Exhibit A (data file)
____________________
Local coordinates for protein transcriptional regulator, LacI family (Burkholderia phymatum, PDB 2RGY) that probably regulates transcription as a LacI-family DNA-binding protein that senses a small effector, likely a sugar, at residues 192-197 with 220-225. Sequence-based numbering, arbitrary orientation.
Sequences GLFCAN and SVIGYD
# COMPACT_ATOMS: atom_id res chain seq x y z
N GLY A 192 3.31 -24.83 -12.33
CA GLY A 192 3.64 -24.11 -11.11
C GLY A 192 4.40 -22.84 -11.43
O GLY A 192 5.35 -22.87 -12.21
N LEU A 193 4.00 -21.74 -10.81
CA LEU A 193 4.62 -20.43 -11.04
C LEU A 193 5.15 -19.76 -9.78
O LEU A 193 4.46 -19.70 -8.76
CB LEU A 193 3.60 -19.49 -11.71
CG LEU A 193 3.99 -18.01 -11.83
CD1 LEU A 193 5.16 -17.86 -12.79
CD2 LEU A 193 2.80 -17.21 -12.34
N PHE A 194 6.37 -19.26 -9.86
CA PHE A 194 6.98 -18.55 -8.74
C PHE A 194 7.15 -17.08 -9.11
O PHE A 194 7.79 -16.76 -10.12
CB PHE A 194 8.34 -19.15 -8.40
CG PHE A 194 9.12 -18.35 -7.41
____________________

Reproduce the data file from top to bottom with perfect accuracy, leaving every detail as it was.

Local coordinates for protein transcriptional regulator, LacI family (Burkholderia phymatum, PDB 2RGY) that probably regulates transcription as a LacI-family DNA-binding protein that senses a small effector, likely a sugar, at residues 192-197 with 220-225. Sequence-based numbering, arbitrary orientation.
Sequences GLFCAN and SVIGYD
# COMPACT_ATOMS: atom_id res chain seq x y z
N GLY A 192 3.31 -24.83 -12.33
CA GLY A 192 3.64 -24.11 -11.11
C GLY A 192 4.40 -22.84 -11.43
O GLY A 192 5.35 -22.87 -12.21
N LEU A 193 4.00 -21.74 -10.81
CA LEU A 193 4.62 -20.43 -11.04
C LEU A 193 5.15 -19.76 -9.78
O LEU A 193 4.46 -19.70 -8.76
CB LEU A 193 3.60 -19.49 -11.71
CG LEU A 193 3.99 -18.01 -11.83
CD1 LEU A 193 5.16 -17.86 -12.79
CD2 LEU A 193 2.80 -17.21 -12.34
N PHE A 194 6.37 -19.26 -9.86
CA PHE A 194 6.98 -18.55 -8.74
C PHE A 194 7.15 -17.08 -9.11
O PHE A 194 7.79 -16.76 -10.12
CB PHE A 194 8.34 -19.15 -8.40
CG PHE A 194 9.12 -18.35 -7.41